Just How High Are Excess Deaths in 2020?

2 December 2020. Updated 3 December 2020.

by Guy de la Bédoyère

In one of the early Blackadder episodes the hapless sidekick Percy informs Blackadder, who has been told he has to marry the Spanish Infanta, that he has heard “her eyes are more beautiful” than the “Blue Stone of Galveston”, based on the fact that the Infanta’s eyes are bluer. In the ensuing discussion it emerges that Percy has never seen either and thus has absolutely no sphere of reference for his assertion that one is “slightly less blue” than the other. Blackadder concludes that Percy is as much use as a hole in the head. I know just how he felt.

When the pandemic crisis broke, we were all instantly bombarded with figures by scientists and journalists, and almost invariably out of context. They included data that had been measured, and figures that were predicted, most notoriously in the UK the 510,000 prospective deaths put about by Imperial College that played such a large part in the first lockdown. This has carried on remorselessly ever since.

It struck me almost immediately right back in March that I had no idea at all what the normal rate of death was in the United Kingdom. Therefore, any statement about deaths from Covid, real or predicted, whether made by a member of SAGE, the Government or a wittering TV journalist, was meaningless to me. Way back then I looked it up on the Office of National Statistics (ONS) website. It’s in the high 1,600s per day which translates into over 600,000 per annum in a normal year (if any year is normal).

I think I can say without fear of contradiction that in the last nine months I have not met a single person who knew how many people die per day or per year in the UK. What that means is that every time they have heard a news bulletin or listened to a SAGE comment, recommendation, or ill-disguised threat, they have had no means of positioning what they’ve just heard. Instead the reaction tends to be an emotional one, based on the metaphorical impact of hearing a figure involving hundreds of people.

Indeed, a well-informed and highly educated friend of mine worked out the average number of annual UK deaths for herself. She had, though, underestimated the total and come up with about half a million deaths per annum. So incredulous was she that she did not believe so high a figure was possible and contacted me. I directed her to the ONS website.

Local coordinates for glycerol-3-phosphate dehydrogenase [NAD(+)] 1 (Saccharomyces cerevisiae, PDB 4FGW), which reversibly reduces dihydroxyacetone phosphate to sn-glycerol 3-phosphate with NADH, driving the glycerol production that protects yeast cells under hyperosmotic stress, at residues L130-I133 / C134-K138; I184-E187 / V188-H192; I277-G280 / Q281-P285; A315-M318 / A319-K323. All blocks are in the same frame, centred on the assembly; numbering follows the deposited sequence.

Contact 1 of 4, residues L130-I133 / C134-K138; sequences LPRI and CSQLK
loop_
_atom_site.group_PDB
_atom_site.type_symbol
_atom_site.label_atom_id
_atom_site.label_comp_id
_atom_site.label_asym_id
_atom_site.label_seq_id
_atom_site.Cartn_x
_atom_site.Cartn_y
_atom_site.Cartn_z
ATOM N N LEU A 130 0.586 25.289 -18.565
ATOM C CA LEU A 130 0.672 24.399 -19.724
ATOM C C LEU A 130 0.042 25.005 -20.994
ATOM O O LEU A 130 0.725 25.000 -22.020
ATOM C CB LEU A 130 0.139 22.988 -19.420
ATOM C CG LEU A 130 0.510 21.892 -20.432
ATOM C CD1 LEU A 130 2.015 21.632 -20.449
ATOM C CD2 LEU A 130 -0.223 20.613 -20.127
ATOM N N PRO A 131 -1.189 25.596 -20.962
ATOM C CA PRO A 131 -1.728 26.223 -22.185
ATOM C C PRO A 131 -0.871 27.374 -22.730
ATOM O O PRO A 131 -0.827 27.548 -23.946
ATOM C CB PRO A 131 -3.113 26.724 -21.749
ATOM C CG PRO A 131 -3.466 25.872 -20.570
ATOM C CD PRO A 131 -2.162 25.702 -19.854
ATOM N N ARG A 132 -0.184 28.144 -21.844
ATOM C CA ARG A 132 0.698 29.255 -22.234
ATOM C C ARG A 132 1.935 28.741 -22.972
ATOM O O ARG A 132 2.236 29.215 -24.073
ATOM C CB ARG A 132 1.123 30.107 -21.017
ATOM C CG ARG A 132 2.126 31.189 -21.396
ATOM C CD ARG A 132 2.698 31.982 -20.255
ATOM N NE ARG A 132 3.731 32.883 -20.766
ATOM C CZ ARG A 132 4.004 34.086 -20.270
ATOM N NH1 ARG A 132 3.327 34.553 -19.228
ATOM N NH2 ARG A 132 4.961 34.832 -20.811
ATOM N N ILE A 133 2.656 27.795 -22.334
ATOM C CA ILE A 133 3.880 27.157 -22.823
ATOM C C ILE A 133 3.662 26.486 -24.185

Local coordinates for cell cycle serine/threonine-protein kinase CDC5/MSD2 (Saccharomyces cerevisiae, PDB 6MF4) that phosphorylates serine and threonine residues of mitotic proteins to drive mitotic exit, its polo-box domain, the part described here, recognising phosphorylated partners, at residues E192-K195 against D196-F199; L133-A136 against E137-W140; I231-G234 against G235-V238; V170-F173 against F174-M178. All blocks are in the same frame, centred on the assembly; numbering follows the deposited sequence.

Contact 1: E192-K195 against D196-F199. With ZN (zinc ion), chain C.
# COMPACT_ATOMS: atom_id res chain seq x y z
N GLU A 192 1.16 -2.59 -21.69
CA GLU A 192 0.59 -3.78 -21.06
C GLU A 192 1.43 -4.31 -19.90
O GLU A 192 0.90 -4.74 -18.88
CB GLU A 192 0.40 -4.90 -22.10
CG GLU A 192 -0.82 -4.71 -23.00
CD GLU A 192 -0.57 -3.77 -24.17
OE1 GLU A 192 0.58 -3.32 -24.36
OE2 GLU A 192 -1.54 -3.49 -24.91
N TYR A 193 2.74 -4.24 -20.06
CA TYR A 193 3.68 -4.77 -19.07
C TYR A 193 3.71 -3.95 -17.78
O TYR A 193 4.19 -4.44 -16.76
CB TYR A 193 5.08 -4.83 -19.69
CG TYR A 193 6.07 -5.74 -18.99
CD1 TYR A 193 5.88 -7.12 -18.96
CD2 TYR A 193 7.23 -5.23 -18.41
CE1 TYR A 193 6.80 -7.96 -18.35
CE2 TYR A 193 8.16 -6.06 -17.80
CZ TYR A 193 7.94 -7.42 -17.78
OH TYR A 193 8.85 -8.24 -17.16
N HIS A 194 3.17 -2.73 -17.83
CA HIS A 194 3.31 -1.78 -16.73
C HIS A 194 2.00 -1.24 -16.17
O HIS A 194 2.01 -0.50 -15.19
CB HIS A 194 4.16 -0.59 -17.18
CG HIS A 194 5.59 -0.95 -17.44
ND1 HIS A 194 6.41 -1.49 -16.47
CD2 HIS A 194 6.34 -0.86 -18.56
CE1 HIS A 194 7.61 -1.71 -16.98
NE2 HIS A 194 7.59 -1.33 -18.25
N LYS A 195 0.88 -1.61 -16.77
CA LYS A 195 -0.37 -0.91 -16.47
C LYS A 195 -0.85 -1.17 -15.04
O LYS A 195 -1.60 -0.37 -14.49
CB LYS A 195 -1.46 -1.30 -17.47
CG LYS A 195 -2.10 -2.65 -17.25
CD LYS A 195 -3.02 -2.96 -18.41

On that website you’ll find that in 2018 there were 616,014 deaths in the UK. That’s 1,687 as a daily average and it’s fairly representative of the last few years.

Now I’m not telling you that because I am trying to tell you either COVID-19 is of no significance at all. I’m mentioning it because a) it is a fact and b) it is an excellent example of how the statistics from the same moment in time can lead to two quite different impressions.

Let’s look at Week 45 (to November 6th) of 2020, essentially the week leading up to and into our latest lockdown. In that week this year there were 11,812 deaths. This represents a considerable jump over 2019 when that same week had 10,697 deaths (in 2018 it was 10,151). Of the 11,812 deaths this year 1,937 had COVID-19 mentioned on the death certificate.

That isn’t the whole story because the implication is that without Covid only 9,875 would have died in Week 45. Of course, the truth is that those 1,937 include those who would have died from something else anyway but were killed by or with Covid, and those who have additionally died because of untreated conditions.

Nonetheless, there is clear statistical evidence for excess deaths directly or indirectly caused by the pandemic and if you look at it that way there is nothing more to be said. But let’s look at the figures another way. Those 11,812 deaths in Week 45 divided by seven equals 1687.43 deaths per day – by some extraordinary coincidence, the exact overall average daily rate for 2018. In other words, the same number of people died in Week 45 of 2020 as did each week on average in 2018. And that was just at the time the government was deciding to lock us down again on the basis that the rise in deaths was going to be exponential.

This illustrates another fascinating facet of statistics. The narrower the sample, the shorter the time frame, the more specific the focus, then the more ‘extraordinary’ any situation may appear to be. Only comparing one week with its exact counterpart the year before isn’t very sensible because there are too many variables. It’s like assuming the weather ought to be the same every Week 45 every year.

The picture gets more complex still. On November 24th the news broke that in Week 46 (to November 13th) 12,254 deaths had been registered. That was undoubtedly worse than the same week at any point in the last eleven years and Covid, dying with or by, seems to be the biggest part of the explanation. By Week 47 (to November 20th) the week’s deaths had risen to 12,535. This was said to be 20.8% higher than the five-year average – for that week. I suppose one should ask just how useful something as short as a five-year average is since almost by definition any individual measurement will vary from the average. What we need is the standard deviation, calculated over as long a period as possible and weighted to compensate for the growth in the overall population, but that’s a whole different story. You can whistle for that one but without it almost all these judgements are meaningless.